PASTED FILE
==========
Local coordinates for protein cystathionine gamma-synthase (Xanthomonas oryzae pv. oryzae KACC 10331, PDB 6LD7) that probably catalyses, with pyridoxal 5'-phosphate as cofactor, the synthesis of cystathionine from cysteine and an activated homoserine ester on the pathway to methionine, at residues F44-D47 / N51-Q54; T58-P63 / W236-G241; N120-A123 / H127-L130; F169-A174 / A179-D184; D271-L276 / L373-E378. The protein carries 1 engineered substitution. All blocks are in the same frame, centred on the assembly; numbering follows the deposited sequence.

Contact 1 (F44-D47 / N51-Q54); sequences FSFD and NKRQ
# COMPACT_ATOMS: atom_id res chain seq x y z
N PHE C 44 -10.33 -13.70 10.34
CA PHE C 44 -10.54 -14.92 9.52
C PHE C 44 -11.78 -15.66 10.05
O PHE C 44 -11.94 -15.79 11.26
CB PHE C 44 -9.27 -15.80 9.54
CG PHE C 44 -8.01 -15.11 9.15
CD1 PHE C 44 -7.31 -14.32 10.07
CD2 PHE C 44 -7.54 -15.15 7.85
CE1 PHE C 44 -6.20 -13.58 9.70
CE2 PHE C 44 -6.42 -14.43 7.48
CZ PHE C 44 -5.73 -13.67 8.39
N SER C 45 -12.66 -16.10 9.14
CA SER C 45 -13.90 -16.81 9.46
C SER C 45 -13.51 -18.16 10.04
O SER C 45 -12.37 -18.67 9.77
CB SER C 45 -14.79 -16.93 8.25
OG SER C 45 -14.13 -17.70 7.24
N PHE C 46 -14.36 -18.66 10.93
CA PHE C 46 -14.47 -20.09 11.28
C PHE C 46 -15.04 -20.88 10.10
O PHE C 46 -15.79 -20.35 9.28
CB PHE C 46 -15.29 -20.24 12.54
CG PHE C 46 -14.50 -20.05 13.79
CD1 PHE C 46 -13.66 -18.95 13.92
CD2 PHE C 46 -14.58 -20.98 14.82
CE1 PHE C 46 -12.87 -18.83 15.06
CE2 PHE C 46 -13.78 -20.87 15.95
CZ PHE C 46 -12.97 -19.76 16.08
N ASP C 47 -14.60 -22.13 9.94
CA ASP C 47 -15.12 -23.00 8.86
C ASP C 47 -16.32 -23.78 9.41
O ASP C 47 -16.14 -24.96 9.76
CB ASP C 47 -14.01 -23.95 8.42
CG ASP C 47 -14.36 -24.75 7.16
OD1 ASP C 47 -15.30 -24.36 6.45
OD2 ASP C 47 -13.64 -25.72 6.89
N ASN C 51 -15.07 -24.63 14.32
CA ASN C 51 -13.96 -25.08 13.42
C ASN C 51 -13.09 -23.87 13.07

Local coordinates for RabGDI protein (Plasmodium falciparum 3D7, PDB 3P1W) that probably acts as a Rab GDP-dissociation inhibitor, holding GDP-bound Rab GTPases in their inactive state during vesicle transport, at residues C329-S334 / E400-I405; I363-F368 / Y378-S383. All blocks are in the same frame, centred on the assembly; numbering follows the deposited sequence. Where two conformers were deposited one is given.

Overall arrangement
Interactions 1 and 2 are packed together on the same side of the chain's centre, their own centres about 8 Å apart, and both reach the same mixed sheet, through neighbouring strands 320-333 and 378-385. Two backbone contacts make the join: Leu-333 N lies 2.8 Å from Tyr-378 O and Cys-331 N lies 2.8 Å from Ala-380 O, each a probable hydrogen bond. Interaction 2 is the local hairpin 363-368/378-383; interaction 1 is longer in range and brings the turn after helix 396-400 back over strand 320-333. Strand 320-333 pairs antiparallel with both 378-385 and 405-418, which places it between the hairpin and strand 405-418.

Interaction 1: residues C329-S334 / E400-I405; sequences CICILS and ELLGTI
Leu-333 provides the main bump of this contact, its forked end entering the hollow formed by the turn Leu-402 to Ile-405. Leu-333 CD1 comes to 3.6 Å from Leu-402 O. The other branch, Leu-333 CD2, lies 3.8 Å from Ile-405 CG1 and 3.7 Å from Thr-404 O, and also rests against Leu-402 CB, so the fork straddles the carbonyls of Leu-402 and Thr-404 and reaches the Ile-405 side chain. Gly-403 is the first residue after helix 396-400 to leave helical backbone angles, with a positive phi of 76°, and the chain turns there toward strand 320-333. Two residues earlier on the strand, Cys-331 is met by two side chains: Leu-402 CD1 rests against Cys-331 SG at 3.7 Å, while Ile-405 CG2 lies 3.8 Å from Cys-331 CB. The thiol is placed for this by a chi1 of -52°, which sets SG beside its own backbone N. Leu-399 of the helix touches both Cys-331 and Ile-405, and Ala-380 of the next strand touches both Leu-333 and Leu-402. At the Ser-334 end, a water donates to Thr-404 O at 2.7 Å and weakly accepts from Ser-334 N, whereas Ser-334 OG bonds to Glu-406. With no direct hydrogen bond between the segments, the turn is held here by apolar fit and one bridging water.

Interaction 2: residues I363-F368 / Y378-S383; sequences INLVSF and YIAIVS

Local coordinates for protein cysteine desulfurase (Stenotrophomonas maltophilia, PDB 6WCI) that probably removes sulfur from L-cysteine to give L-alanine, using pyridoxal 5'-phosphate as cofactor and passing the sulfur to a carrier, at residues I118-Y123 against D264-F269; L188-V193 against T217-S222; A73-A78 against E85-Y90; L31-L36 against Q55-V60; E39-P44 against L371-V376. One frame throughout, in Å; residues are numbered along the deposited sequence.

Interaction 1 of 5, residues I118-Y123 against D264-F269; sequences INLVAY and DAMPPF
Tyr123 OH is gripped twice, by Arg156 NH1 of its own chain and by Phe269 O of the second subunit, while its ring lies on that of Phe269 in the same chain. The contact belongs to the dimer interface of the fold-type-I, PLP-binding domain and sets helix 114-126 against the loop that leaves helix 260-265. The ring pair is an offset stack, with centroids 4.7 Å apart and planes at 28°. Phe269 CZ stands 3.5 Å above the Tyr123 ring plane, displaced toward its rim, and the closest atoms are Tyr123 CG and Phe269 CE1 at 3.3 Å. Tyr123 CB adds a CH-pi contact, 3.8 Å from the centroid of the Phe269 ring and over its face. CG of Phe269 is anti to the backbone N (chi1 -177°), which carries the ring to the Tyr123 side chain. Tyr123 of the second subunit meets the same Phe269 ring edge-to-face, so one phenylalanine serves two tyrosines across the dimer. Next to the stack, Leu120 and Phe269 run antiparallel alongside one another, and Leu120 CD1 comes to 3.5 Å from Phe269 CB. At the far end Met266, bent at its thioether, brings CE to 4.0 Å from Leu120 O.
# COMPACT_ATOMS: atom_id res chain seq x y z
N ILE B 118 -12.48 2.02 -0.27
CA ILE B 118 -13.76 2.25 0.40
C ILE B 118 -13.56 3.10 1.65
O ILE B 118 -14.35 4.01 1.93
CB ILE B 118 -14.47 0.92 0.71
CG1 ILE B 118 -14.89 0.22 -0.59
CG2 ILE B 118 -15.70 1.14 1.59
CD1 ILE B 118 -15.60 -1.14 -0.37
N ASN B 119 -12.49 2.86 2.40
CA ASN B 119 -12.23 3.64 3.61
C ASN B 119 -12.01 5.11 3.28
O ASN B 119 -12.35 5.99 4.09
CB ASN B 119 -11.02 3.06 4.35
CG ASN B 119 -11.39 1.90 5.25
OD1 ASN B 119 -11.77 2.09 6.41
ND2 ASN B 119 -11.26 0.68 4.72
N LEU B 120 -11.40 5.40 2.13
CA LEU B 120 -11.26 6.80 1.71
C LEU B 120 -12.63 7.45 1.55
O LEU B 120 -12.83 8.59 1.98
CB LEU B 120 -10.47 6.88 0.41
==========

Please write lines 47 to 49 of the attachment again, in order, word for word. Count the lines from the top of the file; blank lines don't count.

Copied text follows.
Leu-333 provides the main bump of this contact, its forked end entering the hollow formed by the turn Leu-402 to Ile-405. Leu-333 CD1 comes to 3.6 Å from Leu-402 O. The other branch, Leu-333 CD2, lies 3.8 Å from Ile-405 CG1 and 3.7 Å from Thr-404 O, and also rests against Leu-402 CB, so the fork straddles the carbonyls of Leu-402 and Thr-404 and reaches the Ile-405 side chain. Gly-403 is the first residue after helix 396-400 to leave helical backbone angles, with a positive phi of 76°, and the chain turns there toward strand 320-333. Two residues earlier on the strand, Cys-331 is met by two side chains: Leu-402 CD1 rests against Cys-331 SG at 3.7 Å, while Ile-405 CG2 lies 3.8 Å from Cys-331 CB. The thiol is placed for this by a chi1 of -52°, which sets SG beside its own backbone N. Leu-399 of the helix touches both Cys-331 and Ile-405, and Ala-380 of the next strand touches both Leu-333 and Leu-402. At the Ser-334 end, a water donates to Thr-404 O at 2.7 Å and weakly accepts from Ser-334 N, whereas Ser-334 OG bonds to Glu-406. With no direct hydrogen bond between the segments, the turn is held here by apolar fit and one bridging water.

Interaction 2: residues I363-F368 / Y378-S383; sequences INLVSF and YIAIVS

Local coordinates for protein cysteine desulfurase (Stenotrophomonas maltophilia, PDB 6WCI) that probably removes sulfur from L-cysteine to give L-alanine, using pyridoxal 5'-phosphate as cofactor and passing the sulfur to a carrier, at residues I118-Y123 against D264-F269; L188-V193 against T217-S222; A73-A78 against E85-Y90; L31-L36 against Q55-V60; E39-P44 against L371-V376. One frame throughout, in Å; residues are numbered along the deposited sequence.